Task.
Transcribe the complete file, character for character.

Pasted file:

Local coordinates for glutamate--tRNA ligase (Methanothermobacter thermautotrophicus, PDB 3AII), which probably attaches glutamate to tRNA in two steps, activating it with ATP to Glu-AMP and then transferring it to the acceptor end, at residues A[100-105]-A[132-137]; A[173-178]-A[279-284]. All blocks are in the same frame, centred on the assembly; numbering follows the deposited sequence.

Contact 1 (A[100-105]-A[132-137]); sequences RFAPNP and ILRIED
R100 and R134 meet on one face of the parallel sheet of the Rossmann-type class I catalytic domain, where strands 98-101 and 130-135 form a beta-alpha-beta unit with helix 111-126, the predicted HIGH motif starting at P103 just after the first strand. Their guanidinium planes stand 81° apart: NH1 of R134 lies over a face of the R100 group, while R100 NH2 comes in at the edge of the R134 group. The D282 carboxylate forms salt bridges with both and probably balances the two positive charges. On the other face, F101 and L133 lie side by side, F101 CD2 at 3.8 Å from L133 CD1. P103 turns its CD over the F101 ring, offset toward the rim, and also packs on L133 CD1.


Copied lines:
Local coordinates for glutamate--tRNA ligase (Methanothermobacter thermautotrophicus, PDB 3AII), which probably attaches glutamate to tRNA in two steps, activating it with ATP to Glu-AMP and then transferring it to the acceptor end, at residues A[100-105]-A[132-137]; A[173-178]-A[279-284]. All blocks are in the same frame, centred on the assembly; numbering follows the deposited sequence.

Contact 1 (A[100-105]-A[132-137]); sequences RFAPNP and ILRIED
R100 and R134 meet on one face of the parallel sheet of the Rossmann-type class I catalytic domain, where strands 98-101 and 130-135 form a beta-alpha-beta unit with helix 111-126, the predicted HIGH motif starting at P103 just after the first strand. Their guanidinium planes stand 81° apart: NH1 of R134 lies over a face of the R100 group, while R100 NH2 comes in at the edge of the R134 group. The D282 carboxylate forms salt bridges with both and probably balances the two positive charges. On the other face, F101 and L133 lie side by side, F101 CD2 at 3.8 Å from L133 CD1. P103 turns its CD over the F101 ring, offset toward the rim, and also packs on L133 CD1.